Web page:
It was Colin who was initially interested in doing a long term study of some kind, but he got a job in the spring and was too busy to continue.
Nichole, however, followed through. It has been months since she published her study entitled:
Evaluating Interior Environmental Conditions of a Maple Ridge Home
Well I found it fascinating and a really good read, but I acknowledge that most of you probably stopped reading at “Interior”.
This is a big problem. Even people studying Building Sciences would generally much rather study new buildings than old buildings but it is mostly old buildings which are the inefficient ones. This hit home for me when Nichole and Colin’s professor, Dr. Rodgrigo Mora, came by last month to remove the sensors. They are needed to monitor other buildings for other projects that other students are interested in–newer buildings.
If there is one thing I have learned from my fight to make buildings more efficient is that knocking down all the old ones and building new ones defeats the purpose. The real challenge is to make it easier and cheaper for people to make their homes comfortable and reduce their energy use so they want to stay in them longer.
Rodrigo likes the idea of gathering data on the interior air quality before and after retrofitting the house. Although Nichole finished her report in April, the sensors were active until November, so another student could do that if they wanted to. Anyone?
And last week Rodrigo wrote:
I also remember about our discussion on making this comparison in parallel between your house and a net-zero house that we are monitoring in Burnaby. I will come back to you on this too soon…
I’m going to share pieces of Nichole’s report every week and put it into context for you. Seriously, it’s going to be awesome!
Here is Nichole’s introduction which sums up the story so far nicely:
The Whitehead property, located at 11406 205 Street in Maple Ridge, BC, was originally constructed in 1923. The house has undergone minor renovations since its construction, but still retains much of its original characteristics. The house is a two-storey wood framed building with a basement that is half below-grade. The main floor of the house consists of a living room, dining room, kitchen, bathroom, master bedroom, office, and solarium. The second floor of the house has two bedrooms, used by the family’s children, and has access hatches to the attic spaces. Floor plans are included in Appendix A of this report.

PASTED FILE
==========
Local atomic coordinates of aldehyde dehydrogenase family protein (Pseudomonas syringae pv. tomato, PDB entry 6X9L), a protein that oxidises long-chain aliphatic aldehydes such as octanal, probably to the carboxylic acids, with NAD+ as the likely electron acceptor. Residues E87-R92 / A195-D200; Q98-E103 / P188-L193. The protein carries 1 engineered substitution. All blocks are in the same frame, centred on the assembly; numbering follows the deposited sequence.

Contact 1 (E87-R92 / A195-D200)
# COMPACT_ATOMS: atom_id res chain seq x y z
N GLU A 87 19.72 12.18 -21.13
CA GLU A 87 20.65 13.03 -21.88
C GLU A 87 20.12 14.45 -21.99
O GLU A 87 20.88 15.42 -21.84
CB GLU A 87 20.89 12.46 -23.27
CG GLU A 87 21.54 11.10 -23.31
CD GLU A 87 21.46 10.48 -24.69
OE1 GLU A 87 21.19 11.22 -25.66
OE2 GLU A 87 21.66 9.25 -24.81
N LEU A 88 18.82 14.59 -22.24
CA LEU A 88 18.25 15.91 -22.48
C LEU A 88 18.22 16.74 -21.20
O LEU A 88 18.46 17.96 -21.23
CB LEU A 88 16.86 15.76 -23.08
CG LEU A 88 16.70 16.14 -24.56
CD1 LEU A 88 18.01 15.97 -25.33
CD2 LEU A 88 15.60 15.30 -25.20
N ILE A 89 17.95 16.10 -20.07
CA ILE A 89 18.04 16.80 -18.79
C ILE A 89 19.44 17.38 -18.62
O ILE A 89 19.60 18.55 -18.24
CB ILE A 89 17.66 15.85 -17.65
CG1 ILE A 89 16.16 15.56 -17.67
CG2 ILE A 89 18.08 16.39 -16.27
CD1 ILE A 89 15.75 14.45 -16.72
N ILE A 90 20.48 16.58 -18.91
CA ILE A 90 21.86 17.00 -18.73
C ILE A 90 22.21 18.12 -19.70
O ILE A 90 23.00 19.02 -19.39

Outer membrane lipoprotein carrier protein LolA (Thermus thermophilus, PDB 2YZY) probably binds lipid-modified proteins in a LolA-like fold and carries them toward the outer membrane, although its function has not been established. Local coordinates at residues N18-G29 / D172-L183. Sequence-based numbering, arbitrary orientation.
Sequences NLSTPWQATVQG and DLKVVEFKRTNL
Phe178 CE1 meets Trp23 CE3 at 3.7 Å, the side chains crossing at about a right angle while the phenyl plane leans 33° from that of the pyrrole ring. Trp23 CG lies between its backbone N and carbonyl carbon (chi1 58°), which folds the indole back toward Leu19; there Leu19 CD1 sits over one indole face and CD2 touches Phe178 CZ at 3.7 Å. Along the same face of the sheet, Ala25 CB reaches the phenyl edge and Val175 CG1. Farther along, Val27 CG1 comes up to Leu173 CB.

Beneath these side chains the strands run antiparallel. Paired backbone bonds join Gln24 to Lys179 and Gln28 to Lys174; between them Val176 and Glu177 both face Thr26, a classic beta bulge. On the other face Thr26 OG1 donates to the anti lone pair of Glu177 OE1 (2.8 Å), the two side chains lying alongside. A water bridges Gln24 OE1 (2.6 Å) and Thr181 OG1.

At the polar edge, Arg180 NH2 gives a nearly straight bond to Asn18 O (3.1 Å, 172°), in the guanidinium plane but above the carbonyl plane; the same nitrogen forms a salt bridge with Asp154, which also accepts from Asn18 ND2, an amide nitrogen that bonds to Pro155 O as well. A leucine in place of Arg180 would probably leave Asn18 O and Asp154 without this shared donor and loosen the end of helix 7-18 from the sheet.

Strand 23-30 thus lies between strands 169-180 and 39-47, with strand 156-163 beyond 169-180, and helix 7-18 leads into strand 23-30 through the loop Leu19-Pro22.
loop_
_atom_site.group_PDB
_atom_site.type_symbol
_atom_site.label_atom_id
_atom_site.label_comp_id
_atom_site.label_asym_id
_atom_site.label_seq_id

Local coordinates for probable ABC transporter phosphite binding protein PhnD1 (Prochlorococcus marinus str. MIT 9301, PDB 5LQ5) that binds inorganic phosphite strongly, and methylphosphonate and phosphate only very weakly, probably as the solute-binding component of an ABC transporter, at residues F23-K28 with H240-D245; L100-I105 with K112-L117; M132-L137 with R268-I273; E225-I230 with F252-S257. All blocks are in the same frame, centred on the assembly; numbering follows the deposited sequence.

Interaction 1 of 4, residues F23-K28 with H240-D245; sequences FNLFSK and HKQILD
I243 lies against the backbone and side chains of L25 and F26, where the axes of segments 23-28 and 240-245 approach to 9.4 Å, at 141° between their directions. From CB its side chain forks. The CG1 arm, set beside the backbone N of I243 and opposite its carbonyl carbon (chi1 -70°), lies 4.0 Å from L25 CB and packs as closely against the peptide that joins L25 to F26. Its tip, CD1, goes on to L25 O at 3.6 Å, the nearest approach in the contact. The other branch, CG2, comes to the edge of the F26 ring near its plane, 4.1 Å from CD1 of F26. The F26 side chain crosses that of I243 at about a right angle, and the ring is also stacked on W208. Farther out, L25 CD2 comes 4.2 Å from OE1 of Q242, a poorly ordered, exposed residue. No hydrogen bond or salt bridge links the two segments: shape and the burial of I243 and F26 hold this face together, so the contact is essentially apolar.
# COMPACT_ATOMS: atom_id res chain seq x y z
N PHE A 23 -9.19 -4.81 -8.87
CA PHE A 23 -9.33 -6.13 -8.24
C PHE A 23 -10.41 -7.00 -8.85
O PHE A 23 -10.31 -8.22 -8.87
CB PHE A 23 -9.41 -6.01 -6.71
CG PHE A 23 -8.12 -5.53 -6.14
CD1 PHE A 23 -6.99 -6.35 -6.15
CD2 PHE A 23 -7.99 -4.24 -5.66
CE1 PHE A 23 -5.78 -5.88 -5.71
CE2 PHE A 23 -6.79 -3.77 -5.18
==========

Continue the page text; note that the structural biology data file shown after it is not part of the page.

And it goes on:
The current owners, descendants of the original owner, are interested in retrofitting the house to improve its energy performance. In addition, they intend to document the process to hopefully create a demonstration project to provide guidance for other homeowners with similar motivations.
The intended renovations include upgrading the basement and attic insulation, as well as adding additional living space to the home. The Whitehead project was partly inspired by the similar Now House project, completed in Toronto in 2008, which provided an example for retrofitting an older house to achieve net zero energy use. The 60 year old house was retrofitted, including increasing the insulation of the walls, basement floor, and roof; replacing the windows with better insulation windows; and adding solar heating and photovoltaic panels to the roof.
Colin Tougas, M.A.Sc. candidate at BCIT, is assisting with the Whitehead project as his thesis project at BCIT. The heritage status of the house creates many unique challenges for retrofitting, as the original character must be maintained.
This project aims to evaluate the current state of the indoor environmental quality in the Whitehead home, to assist in evaluating strategies for improving the IEQ and providing a baseline against which to measure the improvements.
Tune in next time as Nichole shares the data and draws her conclusions!